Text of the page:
FTSE 100 Live: Stagflation fears continue to hit pound, house prices up again

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volatile week for stock markets is ending with the pound at a two-year low and shares under more pressure as stagflation fears grow.

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Sterling’s weakness came as the Bank of England warned of recession and Wall Street traders reignited their fears of large hikes in US interest rates in the fight against inflation.

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Despite the economic uncertainty, British Airways owner IAG and InterContinental Hotels have become the latest companies to report resilient trading as they continue to see a strong pick-up in travel demand.

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House prices up again, longest run of gains since 2016

The economic uncertainty appears to be having little impact on house prices after lender Halifax reported that property values ​​increased by 1.1% in April and by 10.8% on an annual basis.

The tenth consecutive monthly increase is the longest run of continuous gains since the end of 2016 and takes the average figure to another record high of £286,079.

Halifax managing director Russell Galley said continued growth in new buyer enquiries suggests activity will remain heightened in the short-term.

He added: “The imbalance between supply and demand persists, with an insufficient number of new properties coming onto the market to meet the needs of prospective buyers and strong competition to secure properties driving up prices.”

However, Galley predicted that the rate of house price growth will eventually slow as incomes are squeezed.

He said: “The house price to income ratio is already at its highest ever level, and with interest rates on the rise and inflation further squeezing household budgets, it remains likely that the rate of house price growth will slow by the end of this year “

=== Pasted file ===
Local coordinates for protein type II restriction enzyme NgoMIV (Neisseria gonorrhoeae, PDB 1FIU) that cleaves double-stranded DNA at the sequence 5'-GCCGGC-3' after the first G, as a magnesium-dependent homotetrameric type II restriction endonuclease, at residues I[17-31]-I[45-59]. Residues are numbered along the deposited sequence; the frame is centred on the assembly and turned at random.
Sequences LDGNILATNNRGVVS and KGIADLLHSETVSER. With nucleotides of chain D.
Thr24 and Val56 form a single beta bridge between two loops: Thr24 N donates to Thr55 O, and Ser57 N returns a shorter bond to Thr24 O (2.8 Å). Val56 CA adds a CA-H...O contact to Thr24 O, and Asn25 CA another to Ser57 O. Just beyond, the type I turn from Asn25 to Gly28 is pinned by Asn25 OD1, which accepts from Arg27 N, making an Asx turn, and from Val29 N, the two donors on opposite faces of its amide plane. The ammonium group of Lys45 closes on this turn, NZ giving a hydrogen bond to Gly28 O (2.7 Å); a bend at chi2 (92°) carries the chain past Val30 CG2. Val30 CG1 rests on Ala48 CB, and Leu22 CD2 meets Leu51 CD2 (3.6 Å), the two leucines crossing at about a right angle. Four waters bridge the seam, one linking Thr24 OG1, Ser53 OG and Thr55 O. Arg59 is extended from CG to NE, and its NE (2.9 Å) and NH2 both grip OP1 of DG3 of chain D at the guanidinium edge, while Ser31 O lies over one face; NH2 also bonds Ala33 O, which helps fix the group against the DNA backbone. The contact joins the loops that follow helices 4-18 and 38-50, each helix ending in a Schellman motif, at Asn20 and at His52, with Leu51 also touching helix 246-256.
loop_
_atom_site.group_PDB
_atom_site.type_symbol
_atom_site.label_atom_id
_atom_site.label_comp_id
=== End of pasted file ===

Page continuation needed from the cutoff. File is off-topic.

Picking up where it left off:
The rate of annual house price inflation in London continues to lag the rest of the UK, with prices now up by 6.2% year-on-year.

However, average property values ​​in the capital remain much higher than the rest of the country, with the latest average house price figure of £537,896 a new record for the city.

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Pound remains under pressure

The pound continues to struggle against the US dollar after falling more than 2% yesterday in the wake of the Bank of England’s gloomy economic assessment.

There was no respite today, with sterling still trading at below $1.24 for its lowest level in almost two years.

The pressure came as traders re-assessed the likely path of future rate hikes in light of forecasts that the UK economy may contract in 2023. End-of-year rate expectations eased back by around 17 basis points to between 2% and 2.25% following the Bank update.

Investec chief economist Philip Shaw said: “Our own forecast is that the Bank rate will rise by another 0.25% to 1.25% in August, but we maintain that there is too much tightening priced into the curve and that poor economic news has the potential for markets to reappraise their views further.”

In contrast, US markets continue to expect an aggressive approach by the Federal Reserve, with another half point rise in rates due next month.

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Hammering for tech stocks sets tone for weak session

A big slide for New York technology stocks, with Amazon and Netflix 7% lower, means European markets face another difficult session.

The Nasdaq lost 5% and the Dow Jones Industrial Average closed 3% lower in a turnaround of fortunes from big gains the previous session.

Sentiment had initially been stronger after Federal Reserve chairman Jerome Powell’s comments about not wanting to raise interest rates by more than half a percentage point in the battle to control inflation.

Despite his reassurances, the 10-year US bond yields later returned above 3% as Wall Street revisited the possibility of a 0.75% rise at the Fed’s next meeting in June.

Stock market sentiment further weakened and the pound fell sharply after Bank of England governor Andrew Bailey warned that the UK economy will contract in 2023.

Michael Hewson, chief market analyst at CMC Markets, said: “Whereas Powell adopted a sombre but optimistic tone that the Fed could achieve a soft landing, Bailey was much gloomier about the outlook as the Bank downgraded the outlook for the UK economy.

“This gloomy stagflation/recessionary outlook may well have prompted investors to reassess the initial optimization of central bankers, on either side of the Atlantic to engineer a soft landing for the wider global economy, at a time when growth is already slowing, and prices are still climbing.”

Hewson sees the FTSE 100 index opening three points lower at 7500, but with sentiment generally weakening after the top flight lost an initial 1.5% gain in yesterday’s session.

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Credit: www.standard.co.uk /

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